Lucky Plush infuses technology with dance

By CiaraShook

Lucky Plush Productions, a contemporary dance ensemble, is coming to the Dance Center to debut “Punk Yankees,” an one-night show celebrating the company’s decade of performance.

The Dance Center, located at 1306 S. Michigan Ave., is currently working with Lucky Plush to bring an interactive quality to the show, which debuts Oct. 22. The show will have laptops, and directors said they hope live Tweets will be worked into the performance. Led by Artistic Director and Choreographer Julia Rhoads, “Punk Yankees” presents a twist to contemporary dance with the recurring theme of appropriation in both dance and different aspects of pop culture.

Rhoads said the Dance Center is one of the best presenting houses in the nation and Lucky Plush is honored to premiere “Punk Yankees” at Columbia.

“It’s a privilege to work there with the technical crew and [the] staff is top notch,” Rhoads said.

Lucky Plush Productions previously performed at the Dance Center in 2005 and Rhoads said the company had a great experience.

“For our 10th anniversary season, we wanted to be somewhere that had a state-of-the-art facility and an amazing crew and staff,” Rhoads said. “It seemed like the right place.”

Columbia’s Dance Center is nationally recognized for its cutting edge facilities and use of technology.

“[Columbia is] extremely well-respected,” said Anne Fink, spokeswoman for Lucky Plush. “[Lucky Plush’s] contemporary dance is especially something that the Dance Center is known for.”

Rhoads said she and Lucky Plush had the good fortune to work with Kevin Rechner, the technical director, Julie Ballard, the technical assistant of the Dance Center and Jeffery Hancock, an adjunct faculty member who designed the costumes for “Punk Yankees.”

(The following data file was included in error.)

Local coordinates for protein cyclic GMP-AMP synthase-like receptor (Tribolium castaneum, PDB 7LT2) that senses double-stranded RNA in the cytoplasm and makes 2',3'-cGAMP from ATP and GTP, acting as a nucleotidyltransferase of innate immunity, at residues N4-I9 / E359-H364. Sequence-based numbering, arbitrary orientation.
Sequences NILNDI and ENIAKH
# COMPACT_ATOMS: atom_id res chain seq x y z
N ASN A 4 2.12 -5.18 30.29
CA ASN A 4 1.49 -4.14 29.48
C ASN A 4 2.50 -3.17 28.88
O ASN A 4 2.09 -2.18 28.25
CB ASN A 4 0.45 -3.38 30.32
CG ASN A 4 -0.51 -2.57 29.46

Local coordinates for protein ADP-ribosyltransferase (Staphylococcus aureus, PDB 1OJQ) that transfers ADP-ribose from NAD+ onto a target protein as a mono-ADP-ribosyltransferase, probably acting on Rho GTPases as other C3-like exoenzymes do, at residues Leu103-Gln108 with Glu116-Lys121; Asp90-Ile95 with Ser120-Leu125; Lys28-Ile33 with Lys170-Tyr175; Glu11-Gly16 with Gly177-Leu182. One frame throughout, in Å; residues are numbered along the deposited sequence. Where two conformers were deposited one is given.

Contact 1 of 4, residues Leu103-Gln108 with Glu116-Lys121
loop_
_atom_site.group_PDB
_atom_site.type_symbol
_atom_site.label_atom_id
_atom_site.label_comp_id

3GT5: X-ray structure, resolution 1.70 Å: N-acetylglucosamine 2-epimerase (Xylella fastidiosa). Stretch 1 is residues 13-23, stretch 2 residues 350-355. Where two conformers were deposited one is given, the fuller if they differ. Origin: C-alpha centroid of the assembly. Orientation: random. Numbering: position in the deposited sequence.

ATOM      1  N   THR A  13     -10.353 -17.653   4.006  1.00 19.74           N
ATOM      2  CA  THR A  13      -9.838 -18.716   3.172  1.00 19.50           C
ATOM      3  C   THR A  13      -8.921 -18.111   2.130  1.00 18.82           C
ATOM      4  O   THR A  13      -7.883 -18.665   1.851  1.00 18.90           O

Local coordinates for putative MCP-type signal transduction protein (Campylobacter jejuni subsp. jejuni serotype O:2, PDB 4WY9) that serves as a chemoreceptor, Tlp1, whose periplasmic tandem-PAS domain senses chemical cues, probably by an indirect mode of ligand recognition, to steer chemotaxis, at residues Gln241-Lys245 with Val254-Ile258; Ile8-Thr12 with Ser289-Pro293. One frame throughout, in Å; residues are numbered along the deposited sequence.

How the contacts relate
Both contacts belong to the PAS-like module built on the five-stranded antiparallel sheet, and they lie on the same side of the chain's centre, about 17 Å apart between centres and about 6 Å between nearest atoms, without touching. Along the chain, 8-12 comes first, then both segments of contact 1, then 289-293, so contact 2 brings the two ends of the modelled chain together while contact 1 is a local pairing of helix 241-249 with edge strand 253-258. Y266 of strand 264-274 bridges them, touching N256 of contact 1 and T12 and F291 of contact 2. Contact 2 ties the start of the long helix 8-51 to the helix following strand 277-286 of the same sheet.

Rechner said because of the technologically interactive nature of “Punk Yankees,” a temporary Internet access port will be installed in the Dance Center for the dancers to bring eight laptops onto the stage.

“We’re hopefully doing live Tweets from the stage and asking the audience to Tweet during intermission so that we can see people’s responses and add a live, interactive element to the performance,” Rechner said. “What I’m calling the ‘Tweet sheet’ will be projected somewhere over the stage.  It will happen primarily at the beginning of the performance, but at intermission they’ll be able to see it.”

The intention of “Punk Yankees” is to acknowledge the digital age because the Internet is becoming a more important part of daily life. They are appropriating these ideas into their show by utilizing popular technologies that challenge current norms of dance culture.

“YouTube specifically has the response video and it encourages people to create derivative works,” Rhoads said. “A lot of that is offering a very stimulating environment for people to create new work, but also people aren’t necessarily aware of intellectual property issues when they do this.”

Rhoads had been interested in sampling for awhile, taking cues from various artists such as musician Gregg Gillis of Girl Talk.

“[As a choreographer, putting] your stuff out there is a great mechanism for people worldwide to see what you do,” Rhoads said.“But at the same time, it’s out there for anyone to do what they want.”

Rechner said Lucky Plush Productions will bring a unique and experimental element of dance to students.

“A lot of dance is thought-based and a lot of the stuff we do here is experimental, but Lucky Plush has a different bend on it,” Rechner said. “It’s driven by Julia’s artistic vision and what she wants to explore.”

Lucky Plush Productions will perform “Punk Yankees” on Oct. 22 – 23, 29 – 31 at 8 p.m. and Oct. 24 at 7 p.m. at the Dance Center, 1306 S. Michigan Ave.